Index Funds

Should You Invest in Pimco's Stock Index Funds?

The big bond manager combines derivatives with its fixed-income expertise to create funds designed to better their indexes.

Call me a Luddite for thinking that indexing was a good enough idea on its own that it didn’t need improvement. But Pimco, with its line of StocksPLUS and IndexPLUS funds, which promise a juiced-up, derivatives-heavy version of index investing, begs to differ.

The seven Pimco funds cover a few asset classes -- including small and large U.S. companies and international stocks -- and share some core features. Each is tied to an index, with the fund manager seeking to replicate the index’s returns with derivatives rather than by holding the underlying securities (Pimco manages 11 funds in this style, but only seven are available in the no-load D class shares). Because derivatives are generally designed to make big bets with a small amount of cash, those positions don’t typically tie up all of a fund’s resources. So each fund then invests its cash in an actively managed bond portfolio. Those underlying bond portfolios will tend to track the moves of Pimco Total Return (symbol PTTAX), although some focus on shorter-term bonds while others focus on longer-term securities, says Steven Jones, who handles marketing for the funds. (Total Return, the world’s largest mutual fund, is managed by Pimco founder Bill Gross.) And the funds may employ further use of derivatives in managing those underlying bond portfolios.

You could think of the funds as generating returns through two separate slices: through the indexes whose returns they’re seeking to replicate, and through the underlying bond portfolios. That should mean the funds beat their indexes when the bond portfolios generate sufficient returns to cover expenses, and then some.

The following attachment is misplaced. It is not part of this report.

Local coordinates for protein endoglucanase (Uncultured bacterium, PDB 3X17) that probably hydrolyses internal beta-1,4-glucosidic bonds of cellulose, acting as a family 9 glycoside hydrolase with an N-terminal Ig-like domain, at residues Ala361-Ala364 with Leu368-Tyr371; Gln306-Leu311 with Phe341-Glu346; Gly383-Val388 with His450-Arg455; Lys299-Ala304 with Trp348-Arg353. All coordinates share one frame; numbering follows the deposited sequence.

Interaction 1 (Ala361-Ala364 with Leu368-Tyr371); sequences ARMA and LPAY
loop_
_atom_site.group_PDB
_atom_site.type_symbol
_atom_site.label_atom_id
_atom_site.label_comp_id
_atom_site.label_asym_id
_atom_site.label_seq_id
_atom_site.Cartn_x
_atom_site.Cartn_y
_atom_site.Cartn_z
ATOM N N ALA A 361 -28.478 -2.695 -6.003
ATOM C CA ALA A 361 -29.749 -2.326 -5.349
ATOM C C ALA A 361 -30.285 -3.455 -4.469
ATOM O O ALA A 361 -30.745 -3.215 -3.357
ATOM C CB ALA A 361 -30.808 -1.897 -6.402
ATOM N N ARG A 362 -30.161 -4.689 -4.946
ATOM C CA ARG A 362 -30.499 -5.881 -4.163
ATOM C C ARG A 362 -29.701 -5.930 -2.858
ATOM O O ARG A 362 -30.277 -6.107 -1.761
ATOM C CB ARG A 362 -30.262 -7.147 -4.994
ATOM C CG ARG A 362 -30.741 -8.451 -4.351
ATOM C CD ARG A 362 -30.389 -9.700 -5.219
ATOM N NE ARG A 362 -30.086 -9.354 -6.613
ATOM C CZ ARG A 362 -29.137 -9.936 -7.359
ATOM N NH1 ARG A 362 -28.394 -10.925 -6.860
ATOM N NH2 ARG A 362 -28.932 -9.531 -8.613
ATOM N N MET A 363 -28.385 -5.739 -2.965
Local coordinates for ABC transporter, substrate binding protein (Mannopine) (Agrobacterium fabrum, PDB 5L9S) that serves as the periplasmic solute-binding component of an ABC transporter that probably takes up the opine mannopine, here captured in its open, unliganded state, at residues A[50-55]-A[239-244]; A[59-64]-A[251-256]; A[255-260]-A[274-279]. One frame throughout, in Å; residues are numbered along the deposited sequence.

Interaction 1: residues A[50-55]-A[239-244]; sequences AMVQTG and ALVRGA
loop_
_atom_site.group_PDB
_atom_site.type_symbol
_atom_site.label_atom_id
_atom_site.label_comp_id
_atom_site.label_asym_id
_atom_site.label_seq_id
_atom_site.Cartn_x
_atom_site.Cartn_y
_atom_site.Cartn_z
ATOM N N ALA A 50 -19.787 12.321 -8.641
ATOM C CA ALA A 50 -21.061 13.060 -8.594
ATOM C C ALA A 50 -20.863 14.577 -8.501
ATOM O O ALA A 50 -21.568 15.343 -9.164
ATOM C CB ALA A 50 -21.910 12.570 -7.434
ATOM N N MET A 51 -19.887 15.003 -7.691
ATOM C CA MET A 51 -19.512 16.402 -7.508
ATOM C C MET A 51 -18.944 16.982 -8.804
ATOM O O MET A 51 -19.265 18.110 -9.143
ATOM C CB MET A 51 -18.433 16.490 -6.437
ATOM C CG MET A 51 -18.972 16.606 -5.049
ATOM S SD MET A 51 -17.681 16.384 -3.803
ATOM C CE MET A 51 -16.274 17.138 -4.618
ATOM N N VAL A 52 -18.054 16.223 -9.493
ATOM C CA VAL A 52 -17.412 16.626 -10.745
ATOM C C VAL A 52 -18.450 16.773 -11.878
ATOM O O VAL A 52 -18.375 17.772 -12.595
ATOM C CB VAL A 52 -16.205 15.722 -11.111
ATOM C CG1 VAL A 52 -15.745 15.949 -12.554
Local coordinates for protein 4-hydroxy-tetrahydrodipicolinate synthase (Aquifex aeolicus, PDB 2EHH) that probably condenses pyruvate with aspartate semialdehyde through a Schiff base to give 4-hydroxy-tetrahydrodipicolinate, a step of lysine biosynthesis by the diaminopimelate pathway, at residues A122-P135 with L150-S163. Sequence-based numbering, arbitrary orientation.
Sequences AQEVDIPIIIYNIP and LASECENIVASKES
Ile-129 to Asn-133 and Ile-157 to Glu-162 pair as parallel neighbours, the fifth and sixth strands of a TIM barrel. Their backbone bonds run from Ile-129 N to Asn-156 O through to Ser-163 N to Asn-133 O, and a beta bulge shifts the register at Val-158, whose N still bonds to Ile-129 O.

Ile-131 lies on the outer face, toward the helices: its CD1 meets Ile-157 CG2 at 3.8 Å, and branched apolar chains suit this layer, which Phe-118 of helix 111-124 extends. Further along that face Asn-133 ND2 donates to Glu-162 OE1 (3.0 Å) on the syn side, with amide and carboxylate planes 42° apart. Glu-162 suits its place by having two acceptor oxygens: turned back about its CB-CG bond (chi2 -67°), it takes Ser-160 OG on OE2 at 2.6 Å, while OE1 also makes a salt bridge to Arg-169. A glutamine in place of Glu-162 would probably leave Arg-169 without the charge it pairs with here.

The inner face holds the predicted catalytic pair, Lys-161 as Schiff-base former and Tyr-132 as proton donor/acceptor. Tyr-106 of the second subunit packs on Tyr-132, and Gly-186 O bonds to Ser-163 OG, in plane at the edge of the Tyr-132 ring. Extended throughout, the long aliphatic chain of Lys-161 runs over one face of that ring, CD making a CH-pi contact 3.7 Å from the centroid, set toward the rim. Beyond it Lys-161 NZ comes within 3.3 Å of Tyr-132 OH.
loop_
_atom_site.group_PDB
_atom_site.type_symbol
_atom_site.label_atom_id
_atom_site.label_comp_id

Performance has been respectable for some of the funds and excellent for others. Pimco StocksPLUS D (PSPDX), which seeks to track Standard & Poor’s 500-stock index while generating extra gains through a short-term bond portfolio, has returned 7.3% annualized over the past ten years (all returns are through July 23), almost matching the 7.5% annualized return for the S&P 500 index and iShares S&P 500 Index (IVV), an exchange-traded fund. Over the same period, Vanguard 500 Index (VFINX), a regular mutual fund, returned 7.4% annualized.

Pimco Small Cap StocksPLUS TR (PCKDX), which tracks the Russell 2000 index, a measure of small-company performance, returned 7.4% annualized over the past five years while the Russell index broke even. The fund outpaced its benchmark by far more than the S&P 500-tied fund beat its bogey, because Small Cap StocksPLUS invests in long-term bonds, which have performed better than short-term bonds.

Pimco also offers two international funds that employ the same strategy. Both funds are called Pimco International StocksPLUS TR Strategy. One, with the symbol PIPDX, hedges its currency exposure, and the other, with the symbol PPUDX, does not. Pimco StocksPLUS TR Short Strategy (PSSDX) is designed to track the inverse of the S&P 500’s movements, meaning it should shine when stocks fall. Pimco StocksPLUS Total Return (PSTDX) follows the S&P 500 while investing its collateral in short-to-intermediate-term bonds. And Pimco Fundamental IndexPLUS TR (PIXDX) follows an unconventional index that weights large U.S. companies according to factors such as sales, dividends and cash flow. Bill Gross is the listed manager for all of the funds except the international fund that employs currency hedges, which is run by Chris Dialynas.